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I have a union at work. How does this affect my rights as a worker?
If you have a union at work:
- your collective agreement sets out your conditions of employment, like wages, hours of work, and overtime pay
- what's in the collective agreement is decided through collective bargaining
- you pay union dues, which your employer takes from your pay and sends to the union
If you have a complaint against your employer about your rights in the agreement, you usuallly have to follow the process in the collective agreement.
But there are some situations when you might have other options, for example, if your complaint relates to human rights or safety at work. See Step 4 for more information.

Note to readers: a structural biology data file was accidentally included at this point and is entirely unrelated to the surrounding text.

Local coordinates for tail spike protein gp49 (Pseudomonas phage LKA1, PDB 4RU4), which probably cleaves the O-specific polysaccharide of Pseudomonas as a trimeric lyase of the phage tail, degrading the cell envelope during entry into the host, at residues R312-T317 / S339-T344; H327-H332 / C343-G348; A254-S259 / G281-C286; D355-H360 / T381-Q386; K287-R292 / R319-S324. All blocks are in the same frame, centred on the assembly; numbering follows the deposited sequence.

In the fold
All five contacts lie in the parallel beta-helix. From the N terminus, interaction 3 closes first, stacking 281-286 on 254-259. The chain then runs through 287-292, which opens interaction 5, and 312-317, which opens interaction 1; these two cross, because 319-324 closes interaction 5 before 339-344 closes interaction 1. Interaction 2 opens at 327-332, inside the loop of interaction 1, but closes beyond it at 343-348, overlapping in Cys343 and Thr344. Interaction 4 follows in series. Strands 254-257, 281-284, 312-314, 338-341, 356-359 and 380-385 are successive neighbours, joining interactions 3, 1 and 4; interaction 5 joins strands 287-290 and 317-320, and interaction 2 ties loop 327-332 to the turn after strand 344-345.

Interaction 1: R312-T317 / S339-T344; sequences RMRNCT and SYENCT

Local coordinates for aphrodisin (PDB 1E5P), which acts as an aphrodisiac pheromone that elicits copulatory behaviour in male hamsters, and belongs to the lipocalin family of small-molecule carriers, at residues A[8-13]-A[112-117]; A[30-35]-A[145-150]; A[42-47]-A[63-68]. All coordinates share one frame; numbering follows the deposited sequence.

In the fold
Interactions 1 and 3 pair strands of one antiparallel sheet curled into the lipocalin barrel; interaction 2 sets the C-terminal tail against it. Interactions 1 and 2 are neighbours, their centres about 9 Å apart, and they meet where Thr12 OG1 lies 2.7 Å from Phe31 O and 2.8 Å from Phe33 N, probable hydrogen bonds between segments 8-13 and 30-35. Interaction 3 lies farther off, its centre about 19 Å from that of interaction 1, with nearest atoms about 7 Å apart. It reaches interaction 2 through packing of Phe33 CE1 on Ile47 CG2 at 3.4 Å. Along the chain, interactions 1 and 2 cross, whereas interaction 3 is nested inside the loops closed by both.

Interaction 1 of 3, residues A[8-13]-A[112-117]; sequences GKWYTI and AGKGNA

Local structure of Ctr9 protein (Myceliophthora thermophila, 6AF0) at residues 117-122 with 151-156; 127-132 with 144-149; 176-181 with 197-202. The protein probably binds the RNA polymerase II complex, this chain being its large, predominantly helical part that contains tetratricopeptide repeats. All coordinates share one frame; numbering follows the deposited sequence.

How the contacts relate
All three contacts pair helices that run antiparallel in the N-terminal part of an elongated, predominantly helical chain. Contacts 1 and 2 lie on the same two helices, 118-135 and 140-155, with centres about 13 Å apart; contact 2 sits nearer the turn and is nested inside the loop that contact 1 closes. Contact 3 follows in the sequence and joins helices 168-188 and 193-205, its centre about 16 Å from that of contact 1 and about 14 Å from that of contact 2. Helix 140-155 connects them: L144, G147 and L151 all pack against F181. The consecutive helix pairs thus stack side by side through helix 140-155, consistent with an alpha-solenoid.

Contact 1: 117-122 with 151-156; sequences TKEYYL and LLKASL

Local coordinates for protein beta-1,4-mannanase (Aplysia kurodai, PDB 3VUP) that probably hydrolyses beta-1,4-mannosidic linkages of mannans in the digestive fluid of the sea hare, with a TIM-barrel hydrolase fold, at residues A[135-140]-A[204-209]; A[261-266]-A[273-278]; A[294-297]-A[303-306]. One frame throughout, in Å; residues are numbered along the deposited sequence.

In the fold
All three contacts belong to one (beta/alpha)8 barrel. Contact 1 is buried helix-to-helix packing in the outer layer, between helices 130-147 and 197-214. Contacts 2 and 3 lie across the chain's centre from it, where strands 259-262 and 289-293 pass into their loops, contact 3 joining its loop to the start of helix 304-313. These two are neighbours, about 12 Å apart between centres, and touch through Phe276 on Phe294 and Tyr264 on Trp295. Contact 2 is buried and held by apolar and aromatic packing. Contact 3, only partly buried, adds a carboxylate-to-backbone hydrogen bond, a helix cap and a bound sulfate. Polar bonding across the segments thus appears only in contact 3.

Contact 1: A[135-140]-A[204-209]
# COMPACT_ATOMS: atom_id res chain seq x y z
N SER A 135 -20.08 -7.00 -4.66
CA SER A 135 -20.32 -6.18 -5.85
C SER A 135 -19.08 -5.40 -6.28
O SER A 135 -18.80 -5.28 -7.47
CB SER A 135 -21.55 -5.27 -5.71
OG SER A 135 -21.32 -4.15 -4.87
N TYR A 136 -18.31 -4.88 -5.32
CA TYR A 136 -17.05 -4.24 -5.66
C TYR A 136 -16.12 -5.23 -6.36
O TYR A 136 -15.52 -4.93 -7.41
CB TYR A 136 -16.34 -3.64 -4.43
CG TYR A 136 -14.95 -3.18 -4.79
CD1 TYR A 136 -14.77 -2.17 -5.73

The conditions in the collective agreement must meet minimum standards. For most workers in Ontario, these standards are in Ontario's Employment Standards Act (ESA).
Some industries are covered by federal laws. These are laws made by the Government of Canada and they apply throughout the country. These industries include banks, airlines, some trucking businesses, and broadcasting.
Workers in these industries are covered by the Canada Labour Code. Like the ESA, the Canada Labour Code sets out minimum standards employers must follow.
Collective agreements set conditions of employment that are better for workers than the minimum standards in the law.